By Terri Moon Cronk | DoD News
Al-Qaida in the Arabian Peninsula is a formidable terror group that remains intent on attacking Americans and the U.S. homeland, Navy Capt. Jeff Davis, director of Pentagon press operations, told reporters in a May 23, 2017 briefing that addressed yesterday’s U.S. Special Operations counter terrorism raid.
That raid killed seven al-Qaida in the Arabian Peninsula operatives in Yemen’s Marib governorate, located about 150 miles north of Aden, the country’s capital.
Special Forces raided an al-Qaida in the Arabian Peninsula compound comprising a few buildings, he said, adding, “[al-Qaida in the Arabian Peninsula was] using this as a headquarters, a place to meet and plan for external operations and to lead the group.”
The raid marked the first time the United States conducted an operation into Marib governorate, and the location was the deepest the military has gone into Yemen to fight al-Qaida in the Arabian Peninsula, Davis said.
“The intent of the raid was to disrupt AQAP operations,” he said, noting that “at least” seven al-Qaida in the Arabian Peninsula militants were killed with small-arms fire and precision airstrikes from an AC-130 gunship.
No civilian casualties were reported, and based on observations on the ground and in the sky, there are no credible indications of such casualties, Davis said.
“AQAP has significant amounts of American blood on its hands,” he said. “It is an organization that has used the ungoverned spaces in Yemen to plot, direct and inspire terrorist attacks against America, our citizens and our allies around the world.”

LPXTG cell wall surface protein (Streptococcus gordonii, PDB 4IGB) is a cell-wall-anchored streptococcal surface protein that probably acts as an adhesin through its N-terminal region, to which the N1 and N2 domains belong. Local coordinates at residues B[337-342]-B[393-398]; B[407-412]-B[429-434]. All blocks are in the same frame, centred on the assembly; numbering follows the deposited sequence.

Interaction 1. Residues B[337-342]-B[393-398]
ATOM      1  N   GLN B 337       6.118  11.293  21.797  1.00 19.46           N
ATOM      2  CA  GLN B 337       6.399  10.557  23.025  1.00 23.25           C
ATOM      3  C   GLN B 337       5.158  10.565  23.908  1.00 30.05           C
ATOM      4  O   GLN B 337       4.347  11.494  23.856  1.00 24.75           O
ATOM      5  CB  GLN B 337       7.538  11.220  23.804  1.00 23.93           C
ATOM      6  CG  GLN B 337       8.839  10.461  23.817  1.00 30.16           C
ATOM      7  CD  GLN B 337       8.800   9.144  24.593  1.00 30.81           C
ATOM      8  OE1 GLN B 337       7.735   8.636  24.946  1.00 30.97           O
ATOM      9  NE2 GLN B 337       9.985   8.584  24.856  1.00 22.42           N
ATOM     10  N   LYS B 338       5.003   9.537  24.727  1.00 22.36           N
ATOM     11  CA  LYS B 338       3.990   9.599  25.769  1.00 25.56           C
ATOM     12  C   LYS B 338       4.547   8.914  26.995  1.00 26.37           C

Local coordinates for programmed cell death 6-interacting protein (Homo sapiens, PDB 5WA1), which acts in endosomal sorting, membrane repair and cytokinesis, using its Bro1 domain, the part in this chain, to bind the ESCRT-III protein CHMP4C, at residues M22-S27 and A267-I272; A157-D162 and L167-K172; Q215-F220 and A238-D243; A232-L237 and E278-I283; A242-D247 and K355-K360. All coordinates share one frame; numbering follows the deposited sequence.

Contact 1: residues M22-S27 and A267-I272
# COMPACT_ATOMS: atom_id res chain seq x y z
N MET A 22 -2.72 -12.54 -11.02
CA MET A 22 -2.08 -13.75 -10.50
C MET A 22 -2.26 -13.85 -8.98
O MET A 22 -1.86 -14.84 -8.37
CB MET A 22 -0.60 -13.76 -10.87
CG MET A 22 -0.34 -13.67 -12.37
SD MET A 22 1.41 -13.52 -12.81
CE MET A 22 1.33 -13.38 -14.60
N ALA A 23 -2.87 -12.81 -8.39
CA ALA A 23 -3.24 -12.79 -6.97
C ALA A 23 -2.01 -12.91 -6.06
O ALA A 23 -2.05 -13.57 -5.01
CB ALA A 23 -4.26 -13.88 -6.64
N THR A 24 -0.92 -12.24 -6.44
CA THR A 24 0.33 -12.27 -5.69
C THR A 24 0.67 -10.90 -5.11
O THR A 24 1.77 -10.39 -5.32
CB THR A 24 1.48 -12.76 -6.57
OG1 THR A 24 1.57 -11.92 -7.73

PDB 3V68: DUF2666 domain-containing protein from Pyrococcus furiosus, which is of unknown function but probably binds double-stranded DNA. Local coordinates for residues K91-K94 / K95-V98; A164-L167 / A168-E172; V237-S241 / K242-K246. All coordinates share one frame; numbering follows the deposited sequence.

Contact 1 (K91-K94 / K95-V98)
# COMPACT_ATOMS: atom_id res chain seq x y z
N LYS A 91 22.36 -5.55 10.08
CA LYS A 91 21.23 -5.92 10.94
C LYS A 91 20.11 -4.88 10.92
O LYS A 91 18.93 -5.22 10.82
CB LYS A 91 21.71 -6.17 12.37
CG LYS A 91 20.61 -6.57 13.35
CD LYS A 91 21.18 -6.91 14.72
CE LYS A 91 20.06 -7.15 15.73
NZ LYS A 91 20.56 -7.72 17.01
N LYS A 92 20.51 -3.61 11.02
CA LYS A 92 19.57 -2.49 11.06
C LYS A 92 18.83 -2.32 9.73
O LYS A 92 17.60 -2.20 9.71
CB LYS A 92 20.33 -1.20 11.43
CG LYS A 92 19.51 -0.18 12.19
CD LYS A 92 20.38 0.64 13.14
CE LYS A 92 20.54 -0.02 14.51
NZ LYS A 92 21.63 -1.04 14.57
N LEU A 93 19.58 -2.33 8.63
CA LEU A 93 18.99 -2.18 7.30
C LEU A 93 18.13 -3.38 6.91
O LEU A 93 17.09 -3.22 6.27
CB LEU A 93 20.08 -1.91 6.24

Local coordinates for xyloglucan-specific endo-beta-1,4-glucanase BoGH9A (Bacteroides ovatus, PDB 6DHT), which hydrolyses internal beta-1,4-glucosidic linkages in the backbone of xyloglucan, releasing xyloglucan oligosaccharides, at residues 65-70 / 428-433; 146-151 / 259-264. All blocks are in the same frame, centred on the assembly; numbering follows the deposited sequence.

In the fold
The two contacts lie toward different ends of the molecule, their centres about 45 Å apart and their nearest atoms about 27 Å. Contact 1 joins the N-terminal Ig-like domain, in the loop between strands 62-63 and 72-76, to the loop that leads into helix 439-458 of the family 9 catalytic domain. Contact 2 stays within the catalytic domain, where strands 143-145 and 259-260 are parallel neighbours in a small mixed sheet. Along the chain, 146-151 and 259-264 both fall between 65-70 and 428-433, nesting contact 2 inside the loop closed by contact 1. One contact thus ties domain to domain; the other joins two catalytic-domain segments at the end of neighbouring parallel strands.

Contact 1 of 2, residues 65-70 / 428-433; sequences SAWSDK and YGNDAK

Al-Qaida in the Arabian Peninsula attacked the U.S. embassy in Sanaa, Yemen, in 2008; attempted to down Northwest Airlines Flight 253 on Christmas Day in 2009; and conspired to send explosive-laden parcels to Chicago in 2010, he said.
Al-Qaida in the Arabian Peninsula’s English-language magazine, Inspire, also has been used to encourage attacks against the West, Davis said, citing multiple attacks that include the Boston Marathon bombing in 2013, the Fort Hood mass shooting in 2009 and other lone-wolf attacks in the United States and Europe.
Yesterday’s raid was conducted under the same U.S. authorities as those granted in advance of the earlier, Jan. 28 raid, which included authorities for airstrikes and follow-on action, he said.
The operation had the support and cooperation of the Yemen government, and was done in conjunction with U.S. partners, the spokesman said.
“We will continue to support Yemen in bringing stability to the region by fighting known terrorist organizations like AQAP,” Davis said.
Connect with NJTODAY.NET
Join NJTODAY.NET's free Email List to receive occasional updates delivered right to your email address!